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City to Mayor: We’re Going to Need a Bigger Open Streets Program

People love open streets.

One hundred miles just isn't enough!

Transportation Alternatives, plus a diverse collection of neighborhood groups, non-profits, business and civics, is calling on Mayor de Blasio to "expand the size and scope" of his open streets program, which is about one-third of the way towards its 100-mile goal. The groups called open streets "vital to New York City’s recovery" in an "open letter" to the mayor. (The full text is here.)

The letter from the six-dozen groups represents the latest call for the mayor to not only address the current COVID-19 crisis, but also get ahead of an expected influx of car commuters who are reluctant to take transit as the pandemic wanes. Earlier in the month, restaurant industry leaders called for the mayor to set aside open space so eateries could reopen to serve — and employ — New Yorkers.

"Car-filled streets, crowded sidewalks, and packed subway cars pose a public health risk and impede our city’s recovery," said the Transportation Alternatives letter, which also supported the restaurant industry effort. "The Open Streets plan you initiated is commendable. We urge you to think bigger."

Primarily, the mayor has conceived of his open streets program as a temporary effort to give residents more space for socially responsible recreation and exercise. He has also started rolling out nine miles of temporary bike lanes on top of two earlier stretches in Brooklyn and Manhattan.

But TA and its fellow organizations say the open streets plan is not doing enough for safe movement.

"Open streets must also be networks for alternative transportation — allowing New Yorkers to safely reach essential destinations ... and introduce cleaner air in neighborhoods plagued by pollution and disproportionately affected by COVID-19," the letter says.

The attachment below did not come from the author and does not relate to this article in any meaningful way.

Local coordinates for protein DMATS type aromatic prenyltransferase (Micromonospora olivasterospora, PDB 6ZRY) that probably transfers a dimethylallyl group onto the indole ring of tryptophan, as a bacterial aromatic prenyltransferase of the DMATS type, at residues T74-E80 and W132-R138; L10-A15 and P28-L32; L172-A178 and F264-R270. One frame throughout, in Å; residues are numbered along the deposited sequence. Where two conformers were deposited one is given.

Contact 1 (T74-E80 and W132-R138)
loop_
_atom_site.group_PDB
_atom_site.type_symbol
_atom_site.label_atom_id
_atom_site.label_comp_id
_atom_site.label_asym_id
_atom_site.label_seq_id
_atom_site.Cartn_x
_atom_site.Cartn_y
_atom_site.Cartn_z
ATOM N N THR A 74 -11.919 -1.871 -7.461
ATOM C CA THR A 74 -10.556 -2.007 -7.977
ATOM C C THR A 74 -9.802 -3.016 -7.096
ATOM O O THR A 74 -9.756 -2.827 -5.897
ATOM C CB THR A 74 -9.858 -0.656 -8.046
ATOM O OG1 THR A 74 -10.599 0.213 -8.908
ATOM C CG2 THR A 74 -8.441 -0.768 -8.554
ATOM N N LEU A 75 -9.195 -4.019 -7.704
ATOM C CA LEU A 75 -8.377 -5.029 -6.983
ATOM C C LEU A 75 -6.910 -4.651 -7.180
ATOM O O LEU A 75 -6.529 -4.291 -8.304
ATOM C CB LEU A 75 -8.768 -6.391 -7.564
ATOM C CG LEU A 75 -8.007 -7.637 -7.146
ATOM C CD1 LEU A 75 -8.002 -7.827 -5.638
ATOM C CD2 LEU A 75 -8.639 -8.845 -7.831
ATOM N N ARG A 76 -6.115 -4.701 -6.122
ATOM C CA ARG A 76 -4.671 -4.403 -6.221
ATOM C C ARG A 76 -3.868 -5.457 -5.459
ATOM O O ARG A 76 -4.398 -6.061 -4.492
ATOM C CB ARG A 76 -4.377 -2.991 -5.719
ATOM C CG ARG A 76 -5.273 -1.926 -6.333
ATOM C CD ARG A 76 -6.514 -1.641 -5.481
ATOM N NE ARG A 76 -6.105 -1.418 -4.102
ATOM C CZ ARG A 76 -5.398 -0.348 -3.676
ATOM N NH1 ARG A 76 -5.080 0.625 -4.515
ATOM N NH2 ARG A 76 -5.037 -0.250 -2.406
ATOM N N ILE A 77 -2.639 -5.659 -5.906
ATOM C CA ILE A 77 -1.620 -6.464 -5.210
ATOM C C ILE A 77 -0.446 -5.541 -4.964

The groups also vaguely refer to the current effort as failing many neighborhoods. In its initial phase, most of the open streets have been in existing parks or in well-to-do areas. (See the city's own map here.)

"Open Streets should also be an equity tool where health outcomes are most disparate and public space needs are most apparent," the groups said. "New York City’s economic recovery can not be achieved without open streets. ... We call on you to think big and take necessary action on this transformative idea now."

TransAlt cited data to back up its contention that open streets are essential to the city's economic and health revival.

"The city's own data show that bike lanes and pedestrian plazas increase business activity, and DOTs own data show that fewer cars make roadways safer and that areas get healthier with more pedestrianization," said Marco Conner DiAquoi, the group's deputy director. "There's an overwhelming body of data."

Just as with bike infrastructure, the current open streets program largely excludes southern Brooklyn and southeastern Queens.
Just as with bike infrastructure, the current open streets program largely excludes southern Brooklyn and southeastern Queens.
Just as with bike infrastructure, the current open streets program largely excludes southern Brooklyn and southeastern Queens.